Australia defied the absence of star batsman Steve Smith because of a concussion and more devastating spells of pace bowling by Jofra Archer to hold out for a draw in the second Ashes Test against England on Sunday.
Set an improbable victory target of 267 off 48 overs at Lord's, the Australians quickly slumped to 47-3 but a fourth-wicket stand of 85 between Marnus Labuschagne (59) and Travis Head (42 not out) helped push them to safety.
Australia lost three more wickets in a five-over stretch to keep the match alive as the light faded, but managed to survive to 154-6 at the end.
Australia retained a 1-0 lead in the five-match series.
Labuschagne had an interesting day. He only found out he'd be playing as Test cricket's first-ever concussion substitute when Smith was withdrawn from the team early Sunday after waking up with a headache and feeling groggy after being hit in the neck by an Archer bumper on Saturday.
Labuschagne came to the middle with Australia struggling on 19-2 after 5.3 overs and, off the second ball he faced, was hit on the grille of his helmet by another vicious delivery from Archer. The batsman dropped to the ground, was checked out by medical staff and required a new helmet.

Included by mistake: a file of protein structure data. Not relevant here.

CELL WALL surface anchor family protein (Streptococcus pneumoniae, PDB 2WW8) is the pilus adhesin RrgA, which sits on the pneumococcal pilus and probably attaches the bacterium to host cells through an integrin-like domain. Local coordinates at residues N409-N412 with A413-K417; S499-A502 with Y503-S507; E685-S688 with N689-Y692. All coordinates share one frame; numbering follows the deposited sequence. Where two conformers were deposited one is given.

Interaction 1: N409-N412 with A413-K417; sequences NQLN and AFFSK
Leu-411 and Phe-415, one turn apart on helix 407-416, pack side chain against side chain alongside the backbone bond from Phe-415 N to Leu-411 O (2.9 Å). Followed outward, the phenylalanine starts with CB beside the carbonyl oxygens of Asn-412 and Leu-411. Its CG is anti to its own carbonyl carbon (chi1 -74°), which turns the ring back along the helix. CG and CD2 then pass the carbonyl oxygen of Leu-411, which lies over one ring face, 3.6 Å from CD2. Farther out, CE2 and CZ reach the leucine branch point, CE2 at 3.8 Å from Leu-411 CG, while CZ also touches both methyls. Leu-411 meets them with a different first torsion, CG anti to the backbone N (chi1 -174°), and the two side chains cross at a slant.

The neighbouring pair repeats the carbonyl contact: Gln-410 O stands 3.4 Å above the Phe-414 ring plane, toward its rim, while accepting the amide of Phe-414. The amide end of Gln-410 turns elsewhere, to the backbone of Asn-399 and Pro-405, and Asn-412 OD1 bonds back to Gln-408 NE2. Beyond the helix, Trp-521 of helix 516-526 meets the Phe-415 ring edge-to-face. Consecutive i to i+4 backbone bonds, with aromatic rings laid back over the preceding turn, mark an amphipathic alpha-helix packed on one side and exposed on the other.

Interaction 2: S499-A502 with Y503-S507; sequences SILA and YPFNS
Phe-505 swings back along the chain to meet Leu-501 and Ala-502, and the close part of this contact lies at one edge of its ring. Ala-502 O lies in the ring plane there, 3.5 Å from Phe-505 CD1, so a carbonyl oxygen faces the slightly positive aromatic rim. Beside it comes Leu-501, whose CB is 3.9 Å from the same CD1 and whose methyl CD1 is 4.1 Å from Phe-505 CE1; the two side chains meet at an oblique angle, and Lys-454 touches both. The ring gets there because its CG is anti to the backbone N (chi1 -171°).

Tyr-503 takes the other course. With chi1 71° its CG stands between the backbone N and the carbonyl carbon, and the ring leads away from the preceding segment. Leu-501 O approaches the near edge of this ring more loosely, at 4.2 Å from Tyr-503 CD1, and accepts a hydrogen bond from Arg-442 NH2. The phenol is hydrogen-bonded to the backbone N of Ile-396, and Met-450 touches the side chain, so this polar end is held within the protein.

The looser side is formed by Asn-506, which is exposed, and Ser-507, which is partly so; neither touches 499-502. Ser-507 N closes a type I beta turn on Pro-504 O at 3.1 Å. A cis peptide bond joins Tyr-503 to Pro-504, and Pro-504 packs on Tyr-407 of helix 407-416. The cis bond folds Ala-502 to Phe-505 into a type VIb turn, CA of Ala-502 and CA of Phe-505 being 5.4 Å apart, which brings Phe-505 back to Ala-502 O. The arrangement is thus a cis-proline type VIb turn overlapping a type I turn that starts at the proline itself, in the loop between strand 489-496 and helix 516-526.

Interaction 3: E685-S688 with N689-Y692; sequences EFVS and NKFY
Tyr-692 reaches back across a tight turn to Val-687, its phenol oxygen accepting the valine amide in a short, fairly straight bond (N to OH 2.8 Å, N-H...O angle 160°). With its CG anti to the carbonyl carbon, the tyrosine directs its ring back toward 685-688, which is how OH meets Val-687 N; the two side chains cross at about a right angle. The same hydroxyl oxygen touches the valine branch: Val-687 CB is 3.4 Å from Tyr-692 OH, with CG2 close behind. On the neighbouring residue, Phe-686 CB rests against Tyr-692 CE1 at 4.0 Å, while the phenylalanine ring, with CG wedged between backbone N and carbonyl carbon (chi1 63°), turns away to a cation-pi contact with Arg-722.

In a blistering spell by Archer, balls flew past Labuschagne but he survived and looked more comfortable in the final session as England's hopes began to dwindle at the home of cricket. He finally departed, somewhat controversially, when England captain Joe Root was adjudged to have got his fingers under a diving catch at midwicket from Labuschagne's sweep.
It was Labuschagne's second half-century in his sixth Test and he could stay in the team for the third Test starting Thursday on Headingley, with Smith's availability in doubt.
With Australia currently holding the Ashes urn, the English need to win two of the final three tests to take it off its fierce rivals.
Archer's performance at Lord's on his Test debut will give England real hope, though. He was a permanent menace, taking 2-59 off 29 overs in the first innings and then 3-32 off 15 overs in the second.
On the Ashes Daily, Australian journalists Geoff Lemon and Adam Collins are following the action all around England and Wales. Their long weekly podcast The Final Word has been going for five years.
Every day, The Final Word will team up with Firstpost to bring you a new episode from wherever Geoff and Adam are on the road. On trains and buses, in pubs, on the street, in parks, on barges floating down rivers, and anywhere else that they might end up.
They are also watching an awful lot of cricket, and can summarise all the matches that you didn’t have time to see, or can bring you into the discussion about the ones you did watch.
So tune in to enjoy the coverage of one of the oldest rivalries in the history of cricket.
With AP inputs
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